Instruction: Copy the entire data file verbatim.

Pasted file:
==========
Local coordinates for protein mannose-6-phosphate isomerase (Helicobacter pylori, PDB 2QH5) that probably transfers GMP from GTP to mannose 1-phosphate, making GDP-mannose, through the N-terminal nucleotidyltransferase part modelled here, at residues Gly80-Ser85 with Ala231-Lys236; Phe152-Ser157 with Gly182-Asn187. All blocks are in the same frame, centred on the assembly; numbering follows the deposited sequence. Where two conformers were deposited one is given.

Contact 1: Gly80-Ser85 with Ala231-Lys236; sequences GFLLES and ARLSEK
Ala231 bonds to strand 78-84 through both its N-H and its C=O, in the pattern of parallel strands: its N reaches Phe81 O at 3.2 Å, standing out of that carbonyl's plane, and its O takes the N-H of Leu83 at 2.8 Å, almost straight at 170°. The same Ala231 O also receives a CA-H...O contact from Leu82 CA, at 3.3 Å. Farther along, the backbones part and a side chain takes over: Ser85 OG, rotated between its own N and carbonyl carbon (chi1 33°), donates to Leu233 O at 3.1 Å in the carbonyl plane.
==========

Local coordinates for protein mannose-6-phosphate isomerase (Helicobacter pylori, PDB 2QH5) that probably transfers GMP from GTP to mannose 1-phosphate, making GDP-mannose, through the N-terminal nucleotidyltransferase part modelled here, at residues Gly80-Ser85 with Ala231-Lys236; Phe152-Ser157 with Gly182-Asn187. All blocks are in the same frame, centred on the assembly; numbering follows the deposited sequence. Where two conformers were deposited one is given.

Contact 1: Gly80-Ser85 with Ala231-Lys236; sequences GFLLES and ARLSEK
Ala231 bonds to strand 78-84 through both its N-H and its C=O, in the pattern of parallel strands: its N reaches Phe81 O at 3.2 Å, standing out of that carbonyl's plane, and its O takes the N-H of Leu83 at 2.8 Å, almost straight at 170°. The same Ala231 O also receives a CA-H...O contact from Leu82 CA, at 3.3 Å. Farther along, the backbones part and a side chain takes over: Ser85 OG, rotated between its own N and carbonyl carbon (chi1 33°), donates to Leu233 O at 3.1 Å in the carbonyl plane.